PN: They’re a very good team [the USA]. I’ve enjoyed watching them, I really have. I went for my job interview and then for the next three weeks I watched us against the U.S. in the She Believes last year. I actually watched it four times because I thought we played well in the game and I enjoyed watching them as well. For me, they are the benchmark, the challenge ahead is the USA for us, so I’m excited to see if our style of football can play against them. They are a high pressure, physical side. All the attributes you would expect of American athletes, this team’s got and it’s their arrogance that I like. They are the best, they know they’re the best and they’ve got that swagger. That’s the swagger I want my team to have.
SK: Keira Walsh mentioned that she saw from Carli Lloyd, from their time at Man City together, the ‘in-game’ tricks of a little shirt pull or stepping on someone’s toes, anything to get the edge, is that what you want from your team?
PN: 100%. That’s what winners do, that’s the ruthlessness of top level, professional sport and that’s what wins the game and in these critical moments I don’t a situation where we come off and think ‘we survived’. Sometimes that requires challenging the laws of the game or doing something separate from what the game plan is. That might be just an individual doming something which is a spark of genius. That’s what wins finals or semi-finals, they’re won by individuals, they’re win by people doing something different and that’s what I’m looking for.
And I think we can instil that mentality into them. When they accept that 2-2 against Germany is not enough, if you keep challenging them and asking them for more, then they become ruthless. And when they know the management wants more from you, you do what it takes to win.
SK: You played under some great leaders, how important will your captain be in the game v USA?
PN: I think what I’ve seen in Lucy Bronze this week, is someone different to the quiet, shy girl I spoke to on the phone three and a half weeks ago. That shyness surprised me because when I see her play, she doesn’t play with any shyness. Her character is withdrawn though she leads from the front but I want her to come out of her shell. I’ve given the players more responsibility and asked the players to debrief the Germany game, I split them into two groups and I asked Lucy and Fara Williams to present back to me (for the two different playing units) for ten minutes and Lucy spoke brilliantly, without a nerve in her body. They both set the tone of what is required going forward.
My job now is to develop Lucy Bronze into, not just a great footballer, but into a great leader. What I’ve seen on this trip is that there’s so much inside of her to come out because she’s the best full back in the world and the girls are in awe of her. When she speaks they listen and when she gets on the pitch, she drives from the front and I think there’s more to come. I had a five minutes rant at her after the Germany game the other night and she did the same back to me and I loved it because if your captain’s got the same expectations as you have, it filters down into the team. She’s not one that will just say, ‘Yes boss,’ she’ll say, ’No boss,’ and she’s decisive too. I think there’s still more to come from her both on and off the pitch.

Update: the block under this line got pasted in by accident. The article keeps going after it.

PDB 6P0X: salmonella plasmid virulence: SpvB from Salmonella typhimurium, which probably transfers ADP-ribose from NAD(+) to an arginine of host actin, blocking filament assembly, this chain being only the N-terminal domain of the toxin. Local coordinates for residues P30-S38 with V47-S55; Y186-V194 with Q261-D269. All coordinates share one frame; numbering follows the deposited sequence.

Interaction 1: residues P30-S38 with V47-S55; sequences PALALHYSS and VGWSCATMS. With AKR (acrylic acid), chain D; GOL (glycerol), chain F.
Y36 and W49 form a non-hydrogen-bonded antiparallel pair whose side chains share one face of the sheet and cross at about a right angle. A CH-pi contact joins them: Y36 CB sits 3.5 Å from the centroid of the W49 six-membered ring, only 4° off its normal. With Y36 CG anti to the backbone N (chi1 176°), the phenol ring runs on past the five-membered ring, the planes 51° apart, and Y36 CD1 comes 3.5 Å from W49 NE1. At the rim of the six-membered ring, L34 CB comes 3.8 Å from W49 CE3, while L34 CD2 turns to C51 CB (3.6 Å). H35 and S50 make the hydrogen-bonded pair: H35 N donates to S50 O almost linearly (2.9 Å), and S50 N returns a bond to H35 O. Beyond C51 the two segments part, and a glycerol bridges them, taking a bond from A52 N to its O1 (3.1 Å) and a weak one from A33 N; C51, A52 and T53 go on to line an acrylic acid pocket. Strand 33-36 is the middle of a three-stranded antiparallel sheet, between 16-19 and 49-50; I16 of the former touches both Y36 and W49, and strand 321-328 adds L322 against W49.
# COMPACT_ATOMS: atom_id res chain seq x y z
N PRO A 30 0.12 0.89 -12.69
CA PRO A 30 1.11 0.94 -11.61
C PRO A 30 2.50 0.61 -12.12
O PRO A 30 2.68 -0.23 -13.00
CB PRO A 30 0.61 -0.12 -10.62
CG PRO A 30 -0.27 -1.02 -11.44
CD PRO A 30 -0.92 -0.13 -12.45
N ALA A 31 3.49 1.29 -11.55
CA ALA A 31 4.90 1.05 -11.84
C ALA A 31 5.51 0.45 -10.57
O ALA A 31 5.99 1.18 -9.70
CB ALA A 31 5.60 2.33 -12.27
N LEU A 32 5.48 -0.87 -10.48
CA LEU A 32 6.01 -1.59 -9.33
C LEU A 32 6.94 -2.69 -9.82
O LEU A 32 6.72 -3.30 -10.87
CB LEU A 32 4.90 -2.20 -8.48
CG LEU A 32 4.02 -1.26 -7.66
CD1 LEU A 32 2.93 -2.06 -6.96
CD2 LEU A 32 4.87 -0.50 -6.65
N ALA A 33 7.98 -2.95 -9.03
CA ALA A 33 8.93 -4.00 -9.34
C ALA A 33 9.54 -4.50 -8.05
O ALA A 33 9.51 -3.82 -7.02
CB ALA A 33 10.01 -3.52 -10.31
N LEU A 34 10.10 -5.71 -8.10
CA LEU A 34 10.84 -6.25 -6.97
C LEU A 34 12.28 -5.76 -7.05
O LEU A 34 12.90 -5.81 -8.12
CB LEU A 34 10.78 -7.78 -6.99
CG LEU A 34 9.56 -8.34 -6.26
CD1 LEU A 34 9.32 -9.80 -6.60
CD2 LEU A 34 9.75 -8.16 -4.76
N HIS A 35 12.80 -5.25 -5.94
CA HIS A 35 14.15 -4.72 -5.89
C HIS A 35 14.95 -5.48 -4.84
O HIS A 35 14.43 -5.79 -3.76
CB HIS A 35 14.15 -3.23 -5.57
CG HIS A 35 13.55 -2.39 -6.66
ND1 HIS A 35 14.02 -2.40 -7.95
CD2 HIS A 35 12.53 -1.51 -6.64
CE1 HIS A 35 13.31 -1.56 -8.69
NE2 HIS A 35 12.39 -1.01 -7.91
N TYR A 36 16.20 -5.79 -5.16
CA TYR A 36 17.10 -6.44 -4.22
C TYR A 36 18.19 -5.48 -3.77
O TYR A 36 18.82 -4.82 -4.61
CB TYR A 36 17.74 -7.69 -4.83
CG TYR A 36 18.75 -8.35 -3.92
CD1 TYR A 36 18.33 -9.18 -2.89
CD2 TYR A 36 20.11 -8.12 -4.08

SK: There were a lot of wasted passes against Germany, how do you resolve that?
PN: Yeah, too many, particularly in the first half and the players realised that and that’s what they presented back. It allowed Germany to get control of the game and from a position against France where we dominated possession, we always seemed on the back foot against Germany. It wasn’t until we got Keira and Izzy Christiansen on that we started to get a little bit of three-four passes together. That was my disappointment in the first half, it wasn’t as if they pressed us so well, it was our mistakes. It might have been my fault, to be honest, because I should have pulled Jill Scott off after 60-70 minutes against France. I kept her on because you feel safer with her on the pitch, because of her energy, her height at set-pieces, her experience. It then meant she went into the Germany game with a little bit of tight hamstring and I had to take her off after 60 or so minutes, if I’d taken her off against France we probably would have seen a more energetic performance.
SK: Do you take that potential fatigue of players into account when selecting the team because players will play if you ask them, even if they feel tired?
PN: Yes, it’s important that I have my freshest, quickest, most powerful team but freshest and quickest most importantly. Because you’ve got to match them physically. 100% And then hopefully our football will take over.
Don’t forget to vote for your SHE KICKS #Lionesses Player of the Match after the game…Click below: